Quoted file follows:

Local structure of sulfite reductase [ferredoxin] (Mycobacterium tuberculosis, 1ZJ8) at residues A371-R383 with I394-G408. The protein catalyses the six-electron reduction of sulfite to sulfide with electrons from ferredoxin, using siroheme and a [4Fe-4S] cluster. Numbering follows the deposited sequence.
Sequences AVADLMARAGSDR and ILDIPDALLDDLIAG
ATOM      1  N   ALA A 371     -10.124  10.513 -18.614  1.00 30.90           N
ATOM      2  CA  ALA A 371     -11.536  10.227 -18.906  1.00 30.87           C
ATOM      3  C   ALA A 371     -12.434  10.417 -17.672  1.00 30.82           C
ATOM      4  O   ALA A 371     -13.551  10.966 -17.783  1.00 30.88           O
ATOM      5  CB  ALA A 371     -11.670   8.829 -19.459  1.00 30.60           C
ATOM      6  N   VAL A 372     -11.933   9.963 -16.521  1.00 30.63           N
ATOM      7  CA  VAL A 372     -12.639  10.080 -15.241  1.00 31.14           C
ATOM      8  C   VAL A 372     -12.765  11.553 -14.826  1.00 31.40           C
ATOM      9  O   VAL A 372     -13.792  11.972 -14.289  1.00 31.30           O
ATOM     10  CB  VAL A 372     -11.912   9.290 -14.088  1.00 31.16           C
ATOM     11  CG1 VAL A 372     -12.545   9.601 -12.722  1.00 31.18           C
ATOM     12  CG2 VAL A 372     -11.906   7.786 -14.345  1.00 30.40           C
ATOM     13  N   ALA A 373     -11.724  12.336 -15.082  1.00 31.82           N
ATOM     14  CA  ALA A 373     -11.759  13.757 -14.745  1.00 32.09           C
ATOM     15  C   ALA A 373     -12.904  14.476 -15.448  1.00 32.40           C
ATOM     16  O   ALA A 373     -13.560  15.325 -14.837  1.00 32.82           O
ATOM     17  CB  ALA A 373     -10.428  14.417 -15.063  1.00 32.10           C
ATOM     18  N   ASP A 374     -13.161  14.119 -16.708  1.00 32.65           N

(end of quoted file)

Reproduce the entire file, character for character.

Local structure of sulfite reductase [ferredoxin] (Mycobacterium tuberculosis, 1ZJ8) at residues A371-R383 with I394-G408. The protein catalyses the six-electron reduction of sulfite to sulfide with electrons from ferredoxin, using siroheme and a [4Fe-4S] cluster. Numbering follows the deposited sequence.
Sequences AVADLMARAGSDR and ILDIPDALLDDLIAG
ATOM      1  N   ALA A 371     -10.124  10.513 -18.614  1.00 30.90           N
ATOM      2  CA  ALA A 371     -11.536  10.227 -18.906  1.00 30.87           C
ATOM      3  C   ALA A 371     -12.434  10.417 -17.672  1.00 30.82           C
ATOM      4  O   ALA A 371     -13.551  10.966 -17.783  1.00 30.88           O
ATOM      5  CB  ALA A 371     -11.670   8.829 -19.459  1.00 30.60           C
ATOM      6  N   VAL A 372     -11.933   9.963 -16.521  1.00 30.63           N
ATOM      7  CA  VAL A 372     -12.639  10.080 -15.241  1.00 31.14           C
ATOM      8  C   VAL A 372     -12.765  11.553 -14.826  1.00 31.40           C
ATOM      9  O   VAL A 372     -13.792  11.972 -14.289  1.00 31.30           O
ATOM     10  CB  VAL A 372     -11.912   9.290 -14.088  1.00 31.16           C
ATOM     11  CG1 VAL A 372     -12.545   9.601 -12.722  1.00 31.18           C
ATOM     12  CG2 VAL A 372     -11.906   7.786 -14.345  1.00 30.40           C
ATOM     13  N   ALA A 373     -11.724  12.336 -15.082  1.00 31.82           N
ATOM     14  CA  ALA A 373     -11.759  13.757 -14.745  1.00 32.09           C
ATOM     15  C   ALA A 373     -12.904  14.476 -15.448  1.00 32.40           C
ATOM     16  O   ALA A 373     -13.560  15.325 -14.837  1.00 32.82           O
ATOM     17  CB  ALA A 373     -10.428  14.417 -15.063  1.00 32.10           C
ATOM     18  N   ASP A 374     -13.161  14.119 -16.708  1.00 32.65           N